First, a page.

At the Butterfly Meadow, the poem read Monkeys do such silly things, they stole the color from our wings. Please paint our colors bright and new, and later we'll fly home with you! Then they had to paint one of the suncatcher butterflies. Fish Pond: Those monkeys in their wicked pleasure left behind this stolen treasure. Please fish a coin out of our pond and take it back where it belongs! Each kid had to use a provided fish net to remove one gold coin from the pond and later drop it off in the Treasure Trove. Campsite: The monkeys dropped us lizards here and made the campers disappear. Use your eyes to find us all. Look carefully, we're pretty small! Here they had to play I Spy to spot all the lizards. The parental instructions included the correct number. Treasure Trove: Here they simply had to drop the gold coin they fished out of the pond into the treasure pile to receive their sticker. Tiger Den: All I want is peace and quiet, but monkeys love to cause a riot. Please choose a song to sing to me, and maybe I can get some sleep! Each kid had to pick their favorite song and sing to the tiger to calm him down. Dragonfly Hollow: My dragonfly friends flew away when all the monkeys came to play. Borrow a net to bring one home, out of the jungle where they roam! The kids then had to go find one of the dragonflies we'd spread around the jungle, catch it in a net, and set it in the grass back in Dragonfly Hollow.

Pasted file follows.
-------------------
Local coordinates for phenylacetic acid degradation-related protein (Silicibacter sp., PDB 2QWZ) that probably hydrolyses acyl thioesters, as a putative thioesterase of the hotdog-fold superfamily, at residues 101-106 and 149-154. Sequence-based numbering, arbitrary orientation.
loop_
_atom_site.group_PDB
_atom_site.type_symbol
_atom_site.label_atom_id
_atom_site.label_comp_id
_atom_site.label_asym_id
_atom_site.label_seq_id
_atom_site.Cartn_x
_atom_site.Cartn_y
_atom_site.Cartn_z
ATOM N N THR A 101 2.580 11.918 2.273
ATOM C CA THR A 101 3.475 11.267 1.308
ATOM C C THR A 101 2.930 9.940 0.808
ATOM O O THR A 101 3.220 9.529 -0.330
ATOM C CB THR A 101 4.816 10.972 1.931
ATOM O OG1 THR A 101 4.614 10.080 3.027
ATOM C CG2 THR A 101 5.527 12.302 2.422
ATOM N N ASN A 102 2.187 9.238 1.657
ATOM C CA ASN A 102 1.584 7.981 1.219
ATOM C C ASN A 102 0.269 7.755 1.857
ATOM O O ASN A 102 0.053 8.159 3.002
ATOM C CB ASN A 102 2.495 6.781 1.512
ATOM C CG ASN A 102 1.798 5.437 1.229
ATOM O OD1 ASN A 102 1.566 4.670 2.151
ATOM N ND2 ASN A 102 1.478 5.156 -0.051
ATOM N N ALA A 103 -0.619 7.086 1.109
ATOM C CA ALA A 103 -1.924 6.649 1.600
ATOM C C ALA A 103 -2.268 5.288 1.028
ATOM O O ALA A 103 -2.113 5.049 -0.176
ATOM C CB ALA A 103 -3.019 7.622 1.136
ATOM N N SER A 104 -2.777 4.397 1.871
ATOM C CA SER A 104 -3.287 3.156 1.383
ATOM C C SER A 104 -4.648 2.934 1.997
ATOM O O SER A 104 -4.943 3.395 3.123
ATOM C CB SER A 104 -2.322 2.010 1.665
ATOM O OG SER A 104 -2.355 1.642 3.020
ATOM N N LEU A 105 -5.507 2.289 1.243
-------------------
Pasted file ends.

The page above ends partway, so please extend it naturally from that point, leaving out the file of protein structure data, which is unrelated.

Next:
Along the way they could count how many monkeys they saw and write their answer on the last page. After they'd all been out there for a bit, I leaned out of our kitchen window overlooking the maze (our house is two levels plus a walk-out basement so there are really three storeys of windows overlooking the backyard) and reminded everyone to keep a look out for my lost watch. Shortly afterward, one of the little boys found it on the wrist of one of the mischievous monkeys and brought it back to me to win a prize. A little while later, I leaned out the window again and told everyone that we were expecting a drop from a supply plane, and that I could hear the airplane approaching. I had them all watch the sky for the drop so that they could collect the supplies for me.